Topographical Description of Brewster. 73
The first, or North Parish, (excepting a few remonstrants against a division of the town, who had liberty to belong either to Harwich or Brewster) was incorporated as a town, Feb. 19th, 1803, and took the name of Brewster, in honourable remembrance of elder Brewster, one of the principal characters among the first settlers of Plymouth colony, who was justly held in high repute for his wisdom amd virtues, by the venerable fathers of New-England.
It is bounded E. by Orleans ; S. by Harwich ; W. by Dennis ; N. by Barnstable bay. It is about 8 miles in length. Its breadth is various ; the average may be about 3 3/4 miles. It holds a central situation in regard to the Cape, being about 36 miles from Provincetown at the lower end, the same distance from Falmouth the S. W. extremity, and 25 miles from Sandwich at the upper end.
The face of the country is diversified by a mixture of hilly and level land. In travelling the county road that runs through the town, you pass over several eminences which afford a pleasant and extensive view of the town. The eye, passing over the lands at the northward of the road, beholds the waters of the Atlantick ocean rolling into the Bay, and is presented with the form of the Cape, as it bends round to Provincetown. A very sudden curvature commences three or four miles below Brewster, where the Cape becomes so narrow as to give the traveller a fair prospect of the waters on either side, and enables him to discern, at one view, vessels that are passing round the Cape, and those which are sailing up the Bay.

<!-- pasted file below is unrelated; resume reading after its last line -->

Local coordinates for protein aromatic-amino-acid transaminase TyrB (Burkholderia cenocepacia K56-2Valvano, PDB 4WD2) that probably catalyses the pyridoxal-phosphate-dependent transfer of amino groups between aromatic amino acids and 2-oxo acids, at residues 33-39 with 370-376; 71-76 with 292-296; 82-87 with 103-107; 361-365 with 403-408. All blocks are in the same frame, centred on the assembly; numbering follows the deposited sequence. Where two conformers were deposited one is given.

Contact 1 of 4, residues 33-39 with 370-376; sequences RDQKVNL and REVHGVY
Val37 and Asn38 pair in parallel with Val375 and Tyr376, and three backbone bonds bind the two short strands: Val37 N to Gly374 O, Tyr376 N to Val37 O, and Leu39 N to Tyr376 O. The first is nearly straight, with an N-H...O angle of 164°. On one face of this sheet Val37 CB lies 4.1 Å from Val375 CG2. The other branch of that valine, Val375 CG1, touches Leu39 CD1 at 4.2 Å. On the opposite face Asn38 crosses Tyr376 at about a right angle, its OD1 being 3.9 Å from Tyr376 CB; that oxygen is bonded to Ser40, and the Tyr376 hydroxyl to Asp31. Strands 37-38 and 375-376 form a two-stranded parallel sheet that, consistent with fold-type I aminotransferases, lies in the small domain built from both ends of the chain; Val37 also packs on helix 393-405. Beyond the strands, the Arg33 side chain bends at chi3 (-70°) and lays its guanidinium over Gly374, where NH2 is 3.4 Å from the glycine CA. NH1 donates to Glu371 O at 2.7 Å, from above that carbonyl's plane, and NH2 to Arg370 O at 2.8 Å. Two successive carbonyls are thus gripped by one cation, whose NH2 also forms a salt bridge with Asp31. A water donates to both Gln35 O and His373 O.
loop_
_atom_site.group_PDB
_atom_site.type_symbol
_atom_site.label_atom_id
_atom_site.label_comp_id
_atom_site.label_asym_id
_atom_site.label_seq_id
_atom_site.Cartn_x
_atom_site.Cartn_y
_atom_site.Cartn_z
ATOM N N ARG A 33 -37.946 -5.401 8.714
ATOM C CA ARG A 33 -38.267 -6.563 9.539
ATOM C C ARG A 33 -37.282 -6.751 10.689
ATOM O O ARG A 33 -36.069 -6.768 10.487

74 Topographical Description of Brewster.
This curvature, which, at the point above mentioned, maybe considered as the inner side of the elbow of the Cape, throws also into view to the inhabitants of Brewster the meeting-house, and other buildings in Eastham, at a distance of eight and ten mites ; and at certain seasons, the reflection of the sun upon the windows of the houses in Wellfleet and Truro is discernable by the naked eye, at a distance of eighteen miles and upwards on the county road.
In or near the centre, as it respects the east and west boundaries of the town, is erected on a gentle rise of ground a convenient house for publick worship; which, being enlarged A.D. 1796, is 72 feet by 45. It is a wooden building, but handsomely painted and ornamented, with a well proportioned tower and steeple at the west end, which rises to the height of 110 feet.
In 1799, Lombardy poplars were planted at a convenient distance in front, and at each end of this building, which, with a grove of willows in a bottom adjacent, and several thriving orchards in the vicinity, give to this spot a very rural aspect, agreeably enlivened by a water prospect.